Central DuPage Hospital in suburban Chicago recruited Barbara Buttin, M.D., a gynecologic oncologist, earlier this year.
What made her
a catch worth having is her
robotic surgery skills.
CDH plans to develop a center of excellence for gynecologic oncology, and included in that vision is the ability to offer procedures on its da Vinci surgical robot.
"Lots of women were traveling two or three hours to see the doctors downtown [in Chicago] to have minimally invasive surgery because it isn't frequently offered out in the suburbs," Buttin
, the answer is yes, and the biggest reason is that it makes minimally invasive surgery an option for more women.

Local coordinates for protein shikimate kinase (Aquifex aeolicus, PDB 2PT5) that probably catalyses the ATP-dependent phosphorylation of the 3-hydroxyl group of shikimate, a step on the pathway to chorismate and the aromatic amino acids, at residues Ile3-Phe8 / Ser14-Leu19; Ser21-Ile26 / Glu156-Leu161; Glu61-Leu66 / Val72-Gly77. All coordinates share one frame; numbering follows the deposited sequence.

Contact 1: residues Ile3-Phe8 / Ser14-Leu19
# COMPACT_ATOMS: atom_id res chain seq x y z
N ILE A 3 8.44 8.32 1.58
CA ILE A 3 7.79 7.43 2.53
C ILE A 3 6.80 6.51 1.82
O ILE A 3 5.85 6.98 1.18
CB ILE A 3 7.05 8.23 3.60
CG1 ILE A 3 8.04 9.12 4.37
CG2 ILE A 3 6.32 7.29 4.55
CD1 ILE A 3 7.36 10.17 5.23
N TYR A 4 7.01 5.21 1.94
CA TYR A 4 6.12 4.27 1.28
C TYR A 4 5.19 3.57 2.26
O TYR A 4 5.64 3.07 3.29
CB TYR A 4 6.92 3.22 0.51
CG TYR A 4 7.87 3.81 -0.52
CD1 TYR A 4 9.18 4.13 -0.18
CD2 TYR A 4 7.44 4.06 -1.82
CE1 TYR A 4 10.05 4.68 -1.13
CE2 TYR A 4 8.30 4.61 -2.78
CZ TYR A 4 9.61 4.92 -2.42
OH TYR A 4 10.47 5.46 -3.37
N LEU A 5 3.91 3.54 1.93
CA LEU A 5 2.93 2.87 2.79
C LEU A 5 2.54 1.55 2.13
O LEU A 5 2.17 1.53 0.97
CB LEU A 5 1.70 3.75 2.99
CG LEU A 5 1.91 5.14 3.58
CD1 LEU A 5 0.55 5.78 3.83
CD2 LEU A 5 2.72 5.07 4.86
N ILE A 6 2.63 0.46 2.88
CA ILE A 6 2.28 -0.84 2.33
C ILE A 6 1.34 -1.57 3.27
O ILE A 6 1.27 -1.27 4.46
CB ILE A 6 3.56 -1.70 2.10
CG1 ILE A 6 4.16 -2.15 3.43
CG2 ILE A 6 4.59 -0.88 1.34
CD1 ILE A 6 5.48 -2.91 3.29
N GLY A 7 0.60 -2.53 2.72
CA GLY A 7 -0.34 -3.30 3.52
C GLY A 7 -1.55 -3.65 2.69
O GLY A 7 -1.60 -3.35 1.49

The robot gives the surgeon "the same view as you would have in open surgery, except even more detailed," Buttin
"You can zoom in so much more.
You can visualize every little blood vessel, every little nerve."
The robot appeals to physicians who don't like traditional laparoscopy because of its technical difficulty.
says that in her
field of gynecology, about 70 percent of hysterectomies are being done open.
The learning curve for a surgeon to become comfortable with robotic hysterectomy is about 20, Buttin
"Cases start out taking a lot of time for a new surgeon, but then there is an exponential improvement," she says.